By: Steve Smith
We know the stock market is always forward-looking, and indeed JPM and DAL provided mostly upbeat outlooks. So why are investors giving them the Bronx cheer? For JPM, it seems people didn’t like the quality of earnings as it was bolstered by the release of higher-than-expected loan loss reserves; the funds held back in case of customer defaults. I don’t know, it seems to be people not defaulting sounds like good news — especially coupled with CEO Jamie Dimon’s conference call statements, which were based on credit volume and payments: “The consumer has never been healthier.”
For Delta, just posted its first profitable quarter since the pandemic began (the only one of the majors expected to do so this year). The fly-in-the-ointment was that the airline said — earlier this month when updating September bookings — that next quarter’s profits will decline due to higher fuel costs. So much for all news being “priced in.” Prior to moving on to what these reactions might tell us about the upcoming earnings season’s bigger picture, let me report yesterday’s Earnings360 DAL trade that I shared closed for a 45% ($140) on the two contract positions. Not good, but it speaks to how using spreads to harness implied volatility helps mitigate losses when I am wrong. Had I just bought calls outright, it would’ve been a 100% loss. So, we shrug it off knowing we have another six weeks and some 30 more trades left to make.
However, the reactions do have me worried, not just the very specific earnings trades. Right now, it’s nothing but a red flag. But, if more companies are unable to deliver blow-out numbers this earnings season will it put a halt to the bull market?
The major indices have already been stumbling in the past few months; September was the worst month since the pandemic began. Even October hasn’t started much better. Granted, being just 5.5% down from all-time highs, especially following the 100% surge over the past 18 months, is no reason to run around screaming that the sky is falling.
However, evidence is mounting that pent-up demand is losing some steam, and consequences of unprecedented actions, intended or not, are rearing their collective heads.
During the pandemic’s first few quarters, companies were mostly given a free pass from investors and analysts regarding their results. And each quarter, the bulk of corporations, especially big tech and behemoth retailers, showed resilience handily beating the albeit muted expectations. Basically, we were all playing catch-up, analysts raised estimates and investors bought shares at higher prices and valuations.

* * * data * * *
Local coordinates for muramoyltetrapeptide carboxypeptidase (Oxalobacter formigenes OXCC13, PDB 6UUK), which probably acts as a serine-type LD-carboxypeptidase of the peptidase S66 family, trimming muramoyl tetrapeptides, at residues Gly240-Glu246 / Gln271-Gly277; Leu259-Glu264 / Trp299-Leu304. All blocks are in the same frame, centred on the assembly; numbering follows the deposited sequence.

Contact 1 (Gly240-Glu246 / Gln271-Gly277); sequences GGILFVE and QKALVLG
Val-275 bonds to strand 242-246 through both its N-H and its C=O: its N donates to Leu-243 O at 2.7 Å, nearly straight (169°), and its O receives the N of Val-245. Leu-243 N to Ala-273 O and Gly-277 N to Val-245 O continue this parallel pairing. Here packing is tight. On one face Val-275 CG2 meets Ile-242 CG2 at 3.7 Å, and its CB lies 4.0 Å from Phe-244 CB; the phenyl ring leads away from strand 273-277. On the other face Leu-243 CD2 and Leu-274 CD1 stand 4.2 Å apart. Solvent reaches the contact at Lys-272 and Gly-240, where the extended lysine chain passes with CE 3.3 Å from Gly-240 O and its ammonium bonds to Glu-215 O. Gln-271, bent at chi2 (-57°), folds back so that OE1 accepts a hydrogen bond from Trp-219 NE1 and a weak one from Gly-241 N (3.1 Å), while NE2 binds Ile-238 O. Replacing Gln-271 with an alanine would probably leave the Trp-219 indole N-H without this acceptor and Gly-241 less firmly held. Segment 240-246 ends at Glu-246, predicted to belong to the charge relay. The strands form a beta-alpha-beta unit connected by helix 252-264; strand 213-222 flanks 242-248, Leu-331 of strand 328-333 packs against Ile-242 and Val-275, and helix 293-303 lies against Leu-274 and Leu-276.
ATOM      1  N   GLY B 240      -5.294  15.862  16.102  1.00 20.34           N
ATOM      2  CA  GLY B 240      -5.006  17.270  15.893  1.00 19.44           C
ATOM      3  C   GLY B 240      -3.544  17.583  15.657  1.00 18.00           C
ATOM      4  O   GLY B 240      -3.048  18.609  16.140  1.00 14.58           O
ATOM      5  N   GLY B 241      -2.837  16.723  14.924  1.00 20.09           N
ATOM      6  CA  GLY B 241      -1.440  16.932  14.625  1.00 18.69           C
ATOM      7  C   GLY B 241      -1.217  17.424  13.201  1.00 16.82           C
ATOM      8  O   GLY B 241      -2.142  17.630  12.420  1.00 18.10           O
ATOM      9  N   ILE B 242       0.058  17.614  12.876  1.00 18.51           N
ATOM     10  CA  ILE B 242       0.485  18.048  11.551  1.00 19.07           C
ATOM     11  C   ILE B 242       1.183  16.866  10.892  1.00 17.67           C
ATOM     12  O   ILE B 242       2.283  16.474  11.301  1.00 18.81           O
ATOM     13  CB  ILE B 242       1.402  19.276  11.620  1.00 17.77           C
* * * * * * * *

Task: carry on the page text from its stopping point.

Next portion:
But, we’re now facing a major reset in terms of expectations, valuations, and price. As you can see, after six quarters of upward momentum, estimates and the market have rolled over. This is the first quarter since April 2020 where estimates have been reduced both year-over-year and quarter-over-quarter.
We all love to complain about the Fed. Over the years, I’ve been pretty vocal that their policy has been misguided by acting as we’ve been in a crisis since 2009. Now when faced with a true crisis, there’s little it can do to fix broken supply chains, stem increasing inflation, or what has become a total mish-mash of health care policies. Nor can the Fed control a dysfunctional Congress which has seemingly put party before country, creating a host of bad incentives.
Unlike the Fed or Congress, who can pretend that money grows on trees, corporations are bound by basic accounting. And right now, the largest threat to profits is inflation, which is looking less transitory than the Fed heads hoped for.
Presently, it appears that many companies still have strong enough demand to maintain some pricing power and pass some input costs, especially from commodities such as food and other consumables. However, energy — a large input into the manufacture of goods such as plastic components and persistent wage inflation — will eventually eat into profit margins.
The bottom line is, whereas investors were willing to see past the pandemic’s unpredictable nature in past quarters, we’re now accepting that some of its longer-term if not permanent impact on corporate profitability.
Over the past 18 months, the initial rush to rein in costs allowed companies to wring out more profits from sales with margins climbing to a record this year for Q2.
Equity bulls had better hope this trend stays intact. According to a Bloomberg Intelligence study, a peak in margin forecasts foreshadowed four of the S&P 500’s largest routes of the last decade, including the one in 2020.
In the coming weeks, I’ll be keeping an eye on the bottom line and an ear on the conference calls to hear what companies are saying between the lines.